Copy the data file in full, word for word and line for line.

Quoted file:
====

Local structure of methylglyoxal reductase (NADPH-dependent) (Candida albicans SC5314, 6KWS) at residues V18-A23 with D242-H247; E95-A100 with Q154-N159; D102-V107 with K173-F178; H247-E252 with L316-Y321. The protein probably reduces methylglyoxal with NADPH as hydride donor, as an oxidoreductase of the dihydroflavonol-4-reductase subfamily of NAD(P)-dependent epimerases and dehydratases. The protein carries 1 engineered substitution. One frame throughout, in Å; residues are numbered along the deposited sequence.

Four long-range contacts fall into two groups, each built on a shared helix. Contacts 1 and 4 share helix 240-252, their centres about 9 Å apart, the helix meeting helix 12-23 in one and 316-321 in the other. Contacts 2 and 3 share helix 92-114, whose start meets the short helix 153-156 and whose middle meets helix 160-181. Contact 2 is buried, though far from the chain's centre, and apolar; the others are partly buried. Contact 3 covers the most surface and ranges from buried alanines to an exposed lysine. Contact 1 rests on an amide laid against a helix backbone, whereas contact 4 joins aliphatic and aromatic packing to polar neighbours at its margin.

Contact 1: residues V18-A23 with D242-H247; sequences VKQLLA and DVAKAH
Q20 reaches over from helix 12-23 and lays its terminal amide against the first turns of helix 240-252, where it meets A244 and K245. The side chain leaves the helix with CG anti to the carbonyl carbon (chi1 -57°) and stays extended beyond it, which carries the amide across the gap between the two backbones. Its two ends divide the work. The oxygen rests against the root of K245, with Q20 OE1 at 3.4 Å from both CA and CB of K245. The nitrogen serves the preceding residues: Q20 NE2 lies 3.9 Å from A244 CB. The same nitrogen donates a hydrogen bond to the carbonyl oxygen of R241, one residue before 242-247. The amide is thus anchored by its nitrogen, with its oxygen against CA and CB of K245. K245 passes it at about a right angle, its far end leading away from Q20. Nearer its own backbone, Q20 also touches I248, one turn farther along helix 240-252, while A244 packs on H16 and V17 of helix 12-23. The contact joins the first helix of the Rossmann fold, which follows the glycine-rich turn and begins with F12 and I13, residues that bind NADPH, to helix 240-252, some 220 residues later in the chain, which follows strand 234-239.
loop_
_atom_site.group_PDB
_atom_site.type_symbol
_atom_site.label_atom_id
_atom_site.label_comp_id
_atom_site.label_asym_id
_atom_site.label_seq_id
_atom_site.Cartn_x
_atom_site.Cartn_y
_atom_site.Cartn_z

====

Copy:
Local structure of methylglyoxal reductase (NADPH-dependent) (Candida albicans SC5314, 6KWS) at residues V18-A23 with D242-H247; E95-A100 with Q154-N159; D102-V107 with K173-F178; H247-E252 with L316-Y321. The protein probably reduces methylglyoxal with NADPH as hydride donor, as an oxidoreductase of the dihydroflavonol-4-reductase subfamily of NAD(P)-dependent epimerases and dehydratases. The protein carries 1 engineered substitution. One frame throughout, in Å; residues are numbered along the deposited sequence.

Four long-range contacts fall into two groups, each built on a shared helix. Contacts 1 and 4 share helix 240-252, their centres about 9 Å apart, the helix meeting helix 12-23 in one and 316-321 in the other. Contacts 2 and 3 share helix 92-114, whose start meets the short helix 153-156 and whose middle meets helix 160-181. Contact 2 is buried, though far from the chain's centre, and apolar; the others are partly buried. Contact 3 covers the most surface and ranges from buried alanines to an exposed lysine. Contact 1 rests on an amide laid against a helix backbone, whereas contact 4 joins aliphatic and aromatic packing to polar neighbours at its margin.

Contact 1: residues V18-A23 with D242-H247; sequences VKQLLA and DVAKAH
Q20 reaches over from helix 12-23 and lays its terminal amide against the first turns of helix 240-252, where it meets A244 and K245. The side chain leaves the helix with CG anti to the carbonyl carbon (chi1 -57°) and stays extended beyond it, which carries the amide across the gap between the two backbones. Its two ends divide the work. The oxygen rests against the root of K245, with Q20 OE1 at 3.4 Å from both CA and CB of K245. The nitrogen serves the preceding residues: Q20 NE2 lies 3.9 Å from A244 CB. The same nitrogen donates a hydrogen bond to the carbonyl oxygen of R241, one residue before 242-247. The amide is thus anchored by its nitrogen, with its oxygen against CA and CB of K245. K245 passes it at about a right angle, its far end leading away from Q20. Nearer its own backbone, Q20 also touches I248, one turn farther along helix 240-252, while A244 packs on H16 and V17 of helix 12-23. The contact joins the first helix of the Rossmann fold, which follows the glycine-rich turn and begins with F12 and I13, residues that bind NADPH, to helix 240-252, some 220 residues later in the chain, which follows strand 234-239.
loop_
_atom_site.group_PDB
_atom_site.type_symbol
_atom_site.label_atom_id
_atom_site.label_comp_id
_atom_site.label_asym_id
_atom_site.label_seq_id
_atom_site.Cartn_x
_atom_site.Cartn_y
_atom_site.Cartn_z